It didn't take long before people realized that credit could be used to finance consumption too. That is, your desire to own a car can be realized through the provision of credit. But this credit doesn't self-liquidate; the car is consumed as you drive it, and when you're done with the car its value is greatly diminished instead of remaining constant or being enhanced. This sort of credit effectively "pulls forward" demand - that is, it allows one to play "Wimpy" and have a hamburger today for which one will pay next Tuesday.
When this sort of financing becomes embedded in an economy there is a very real risk that it will expand almost without limit, based only on the optimism of the people involved. This in turn will create distortions in supply that are irrational and cannot be "worked off" with short layoffs and labor cutbacks.
Automobile demand is a good example. The last few years we've built 14 million cars a year. But our inherent demand to replace destroyed cars (rusted away, crashed, etc) is only 11 million or so. The other three million were "pulled forward" with creative financing - for a while.
We employed hundreds of thousands of people building cars that cannot be sold on a permanent basis. That's a problem.
These distortions cannot happen without active government involvement. Without allowing willfully false statements on 1003s (mortgage documents) you cannot grant $500,000 loans to people who make $8/hour. It simply can't happen, because the inherent risk of default on those loans is so high that absent fraud nobody in their right mind will fund those loans and honest regulators will step in and stop the stupidity before it can get out of hand.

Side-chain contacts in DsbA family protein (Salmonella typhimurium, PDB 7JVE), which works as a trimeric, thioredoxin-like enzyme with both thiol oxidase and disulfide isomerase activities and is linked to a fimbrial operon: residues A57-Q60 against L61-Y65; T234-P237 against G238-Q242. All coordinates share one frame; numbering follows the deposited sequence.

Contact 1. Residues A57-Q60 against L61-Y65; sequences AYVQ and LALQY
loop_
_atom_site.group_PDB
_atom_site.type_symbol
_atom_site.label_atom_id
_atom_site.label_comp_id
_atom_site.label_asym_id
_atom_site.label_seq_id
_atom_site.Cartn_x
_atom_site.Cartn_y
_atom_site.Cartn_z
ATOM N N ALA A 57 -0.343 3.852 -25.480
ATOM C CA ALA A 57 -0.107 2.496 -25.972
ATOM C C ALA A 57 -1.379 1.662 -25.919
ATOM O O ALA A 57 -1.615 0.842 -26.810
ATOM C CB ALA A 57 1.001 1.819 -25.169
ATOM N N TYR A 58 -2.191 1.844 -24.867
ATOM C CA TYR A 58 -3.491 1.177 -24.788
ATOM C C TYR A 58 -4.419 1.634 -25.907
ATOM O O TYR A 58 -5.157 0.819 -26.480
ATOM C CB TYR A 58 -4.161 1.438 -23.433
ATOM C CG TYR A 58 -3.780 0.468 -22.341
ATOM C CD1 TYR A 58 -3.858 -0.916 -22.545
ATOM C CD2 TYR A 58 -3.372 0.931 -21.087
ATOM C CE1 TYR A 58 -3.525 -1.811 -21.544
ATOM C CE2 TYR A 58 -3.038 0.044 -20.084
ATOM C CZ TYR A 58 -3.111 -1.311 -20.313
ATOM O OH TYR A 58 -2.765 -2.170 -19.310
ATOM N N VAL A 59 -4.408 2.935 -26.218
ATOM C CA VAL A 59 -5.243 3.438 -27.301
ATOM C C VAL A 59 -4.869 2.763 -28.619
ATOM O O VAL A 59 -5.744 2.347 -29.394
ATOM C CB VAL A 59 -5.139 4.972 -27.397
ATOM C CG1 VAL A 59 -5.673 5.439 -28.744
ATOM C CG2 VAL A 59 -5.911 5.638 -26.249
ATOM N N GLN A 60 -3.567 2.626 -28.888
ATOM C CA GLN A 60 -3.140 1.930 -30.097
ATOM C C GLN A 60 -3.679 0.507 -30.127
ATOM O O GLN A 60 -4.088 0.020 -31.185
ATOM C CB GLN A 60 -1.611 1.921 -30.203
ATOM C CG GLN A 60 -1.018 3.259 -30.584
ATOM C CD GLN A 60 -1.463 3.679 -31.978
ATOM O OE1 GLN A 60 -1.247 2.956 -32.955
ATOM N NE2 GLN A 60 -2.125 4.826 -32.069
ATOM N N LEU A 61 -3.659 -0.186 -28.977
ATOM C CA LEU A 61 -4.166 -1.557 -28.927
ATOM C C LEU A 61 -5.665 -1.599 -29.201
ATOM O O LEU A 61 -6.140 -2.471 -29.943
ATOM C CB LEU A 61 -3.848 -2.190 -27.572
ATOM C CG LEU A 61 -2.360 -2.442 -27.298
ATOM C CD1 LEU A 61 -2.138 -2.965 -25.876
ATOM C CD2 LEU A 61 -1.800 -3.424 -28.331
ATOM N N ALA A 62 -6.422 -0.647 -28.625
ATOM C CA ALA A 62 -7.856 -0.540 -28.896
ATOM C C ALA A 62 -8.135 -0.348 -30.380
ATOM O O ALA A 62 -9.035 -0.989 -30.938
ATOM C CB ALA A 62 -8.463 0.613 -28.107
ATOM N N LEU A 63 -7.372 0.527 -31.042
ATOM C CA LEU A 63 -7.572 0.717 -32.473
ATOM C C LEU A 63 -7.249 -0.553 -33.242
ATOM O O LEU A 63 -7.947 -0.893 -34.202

But when these distortions become embedded in the economy as a consequence of government mismanagement, willful blindness and even active complicity in the frauds then you've got a major problem because now laying people off for a few weeks or months won't solve anything. The excess capacity that gets built into the economy is too great and creative destruction has to take place - that is, we must actively destroy that excess capacity to get out of the mess. Worse, since "pull forward" financing has taken place we've got an even bigger problem - the companies that overbuilt wind up bankrupt as they can't service their debt, and the bankers who wrote that credit go under as well.